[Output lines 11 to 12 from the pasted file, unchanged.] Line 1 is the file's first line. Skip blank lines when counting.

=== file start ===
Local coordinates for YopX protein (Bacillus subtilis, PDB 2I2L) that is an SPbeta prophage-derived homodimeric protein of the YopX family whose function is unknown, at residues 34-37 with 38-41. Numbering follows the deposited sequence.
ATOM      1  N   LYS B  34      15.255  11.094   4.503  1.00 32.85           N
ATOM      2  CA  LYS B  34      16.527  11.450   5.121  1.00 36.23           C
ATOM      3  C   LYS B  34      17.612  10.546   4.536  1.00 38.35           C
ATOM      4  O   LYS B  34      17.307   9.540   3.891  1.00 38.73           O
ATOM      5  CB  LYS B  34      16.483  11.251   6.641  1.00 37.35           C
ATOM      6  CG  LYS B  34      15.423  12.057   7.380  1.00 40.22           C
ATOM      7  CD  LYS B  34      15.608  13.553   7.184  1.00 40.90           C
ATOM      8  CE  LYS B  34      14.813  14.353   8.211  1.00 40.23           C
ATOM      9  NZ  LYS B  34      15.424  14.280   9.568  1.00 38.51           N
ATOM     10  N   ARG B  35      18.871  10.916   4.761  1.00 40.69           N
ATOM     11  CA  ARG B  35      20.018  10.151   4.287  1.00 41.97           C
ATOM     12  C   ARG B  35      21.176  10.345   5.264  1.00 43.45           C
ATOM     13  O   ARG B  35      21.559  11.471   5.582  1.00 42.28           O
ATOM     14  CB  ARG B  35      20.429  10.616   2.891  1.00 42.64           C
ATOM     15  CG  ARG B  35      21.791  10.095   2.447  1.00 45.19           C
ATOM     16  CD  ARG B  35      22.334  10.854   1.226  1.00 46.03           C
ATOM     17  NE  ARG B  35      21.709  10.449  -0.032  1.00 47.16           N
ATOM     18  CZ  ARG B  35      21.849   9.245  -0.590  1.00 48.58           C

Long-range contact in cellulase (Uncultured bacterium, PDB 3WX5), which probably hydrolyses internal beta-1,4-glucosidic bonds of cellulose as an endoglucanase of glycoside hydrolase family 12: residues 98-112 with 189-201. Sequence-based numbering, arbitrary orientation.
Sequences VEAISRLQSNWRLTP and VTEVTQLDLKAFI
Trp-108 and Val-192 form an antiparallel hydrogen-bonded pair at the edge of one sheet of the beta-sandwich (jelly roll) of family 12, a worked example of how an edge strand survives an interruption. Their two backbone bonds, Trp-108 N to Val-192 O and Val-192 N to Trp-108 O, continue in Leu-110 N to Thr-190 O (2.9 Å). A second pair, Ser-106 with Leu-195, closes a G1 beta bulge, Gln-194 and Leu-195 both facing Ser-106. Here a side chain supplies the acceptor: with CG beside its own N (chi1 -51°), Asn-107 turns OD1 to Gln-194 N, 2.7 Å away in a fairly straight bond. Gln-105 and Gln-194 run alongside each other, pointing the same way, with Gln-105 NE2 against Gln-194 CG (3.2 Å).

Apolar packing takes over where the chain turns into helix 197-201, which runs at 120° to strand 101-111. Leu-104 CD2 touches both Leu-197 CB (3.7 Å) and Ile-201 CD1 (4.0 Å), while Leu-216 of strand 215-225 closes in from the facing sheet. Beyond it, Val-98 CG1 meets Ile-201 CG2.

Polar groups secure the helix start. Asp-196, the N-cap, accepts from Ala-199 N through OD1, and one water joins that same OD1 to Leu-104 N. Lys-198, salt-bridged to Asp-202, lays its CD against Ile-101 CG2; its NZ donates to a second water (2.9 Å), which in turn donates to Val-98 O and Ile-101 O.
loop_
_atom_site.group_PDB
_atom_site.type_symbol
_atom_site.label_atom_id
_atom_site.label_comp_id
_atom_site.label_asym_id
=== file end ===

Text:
ATOM     10  N   ARG B  35      18.871  10.916   4.761  1.00 40.69           N
ATOM     11  CA  ARG B  35      20.018  10.151   4.287  1.00 41.97           C